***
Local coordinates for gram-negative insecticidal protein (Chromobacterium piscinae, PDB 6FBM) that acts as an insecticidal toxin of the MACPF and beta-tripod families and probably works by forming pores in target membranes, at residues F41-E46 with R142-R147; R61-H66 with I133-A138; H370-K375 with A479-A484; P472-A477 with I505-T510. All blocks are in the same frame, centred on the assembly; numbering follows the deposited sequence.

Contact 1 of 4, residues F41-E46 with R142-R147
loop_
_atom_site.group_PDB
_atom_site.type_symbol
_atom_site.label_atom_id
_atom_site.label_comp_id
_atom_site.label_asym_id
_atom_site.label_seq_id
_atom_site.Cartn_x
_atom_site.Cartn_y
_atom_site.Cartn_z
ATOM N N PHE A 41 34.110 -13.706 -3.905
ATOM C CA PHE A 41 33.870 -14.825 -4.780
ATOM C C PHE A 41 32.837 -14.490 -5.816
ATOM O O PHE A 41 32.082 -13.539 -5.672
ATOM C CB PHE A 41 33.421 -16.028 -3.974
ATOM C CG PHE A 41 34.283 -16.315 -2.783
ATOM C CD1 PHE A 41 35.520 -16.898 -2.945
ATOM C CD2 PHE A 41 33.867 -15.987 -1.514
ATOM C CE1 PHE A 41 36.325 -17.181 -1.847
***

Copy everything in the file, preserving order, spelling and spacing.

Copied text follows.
Local coordinates for gram-negative insecticidal protein (Chromobacterium piscinae, PDB 6FBM) that acts as an insecticidal toxin of the MACPF and beta-tripod families and probably works by forming pores in target membranes, at residues F41-E46 with R142-R147; R61-H66 with I133-A138; H370-K375 with A479-A484; P472-A477 with I505-T510. All blocks are in the same frame, centred on the assembly; numbering follows the deposited sequence.

Contact 1 of 4, residues F41-E46 with R142-R147
loop_
_atom_site.group_PDB
_atom_site.type_symbol
_atom_site.label_atom_id
_atom_site.label_comp_id
_atom_site.label_asym_id
_atom_site.label_seq_id
_atom_site.Cartn_x
_atom_site.Cartn_y
_atom_site.Cartn_z
ATOM N N PHE A 41 34.110 -13.706 -3.905
ATOM C CA PHE A 41 33.870 -14.825 -4.780
ATOM C C PHE A 41 32.837 -14.490 -5.816
ATOM O O PHE A 41 32.082 -13.539 -5.672
ATOM C CB PHE A 41 33.421 -16.028 -3.974
ATOM C CG PHE A 41 34.283 -16.315 -2.783
ATOM C CD1 PHE A 41 35.520 -16.898 -2.945
ATOM C CD2 PHE A 41 33.867 -15.987 -1.514
ATOM C CE1 PHE A 41 36.325 -17.181 -1.847